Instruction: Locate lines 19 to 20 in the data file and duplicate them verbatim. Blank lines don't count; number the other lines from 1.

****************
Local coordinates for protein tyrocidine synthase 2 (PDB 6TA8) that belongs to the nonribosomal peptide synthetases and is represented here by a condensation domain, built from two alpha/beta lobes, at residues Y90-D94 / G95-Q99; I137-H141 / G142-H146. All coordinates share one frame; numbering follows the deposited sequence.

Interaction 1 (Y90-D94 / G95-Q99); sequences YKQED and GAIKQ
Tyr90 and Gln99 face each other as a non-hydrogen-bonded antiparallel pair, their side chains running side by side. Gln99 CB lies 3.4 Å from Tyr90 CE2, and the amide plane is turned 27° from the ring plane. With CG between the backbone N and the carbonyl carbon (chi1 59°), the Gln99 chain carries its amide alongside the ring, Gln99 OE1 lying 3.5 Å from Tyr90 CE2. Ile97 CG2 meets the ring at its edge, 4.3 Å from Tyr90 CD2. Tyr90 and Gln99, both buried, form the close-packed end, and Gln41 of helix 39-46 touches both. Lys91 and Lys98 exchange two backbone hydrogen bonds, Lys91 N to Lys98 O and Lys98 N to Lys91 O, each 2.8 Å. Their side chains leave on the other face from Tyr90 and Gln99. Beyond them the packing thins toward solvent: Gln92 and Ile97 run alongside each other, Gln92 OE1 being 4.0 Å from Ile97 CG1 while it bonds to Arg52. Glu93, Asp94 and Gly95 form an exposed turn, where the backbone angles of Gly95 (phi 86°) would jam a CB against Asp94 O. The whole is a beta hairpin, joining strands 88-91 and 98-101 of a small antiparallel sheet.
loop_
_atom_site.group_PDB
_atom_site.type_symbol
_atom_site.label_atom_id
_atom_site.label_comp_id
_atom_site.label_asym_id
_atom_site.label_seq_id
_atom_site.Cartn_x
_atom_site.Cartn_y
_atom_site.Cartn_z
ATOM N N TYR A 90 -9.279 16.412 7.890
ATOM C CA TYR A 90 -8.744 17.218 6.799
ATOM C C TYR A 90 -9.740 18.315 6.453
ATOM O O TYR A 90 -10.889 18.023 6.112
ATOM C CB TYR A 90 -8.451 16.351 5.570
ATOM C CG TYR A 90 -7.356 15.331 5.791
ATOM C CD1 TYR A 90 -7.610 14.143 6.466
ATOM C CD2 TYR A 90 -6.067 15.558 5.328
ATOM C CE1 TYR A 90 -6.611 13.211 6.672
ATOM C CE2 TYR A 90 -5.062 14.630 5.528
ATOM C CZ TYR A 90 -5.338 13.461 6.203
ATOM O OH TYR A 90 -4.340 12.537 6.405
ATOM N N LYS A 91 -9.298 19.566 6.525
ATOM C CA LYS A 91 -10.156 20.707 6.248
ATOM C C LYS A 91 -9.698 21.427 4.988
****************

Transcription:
ATOM C CG TYR A 90 -7.356 15.331 5.791
ATOM C CD1 TYR A 90 -7.610 14.143 6.466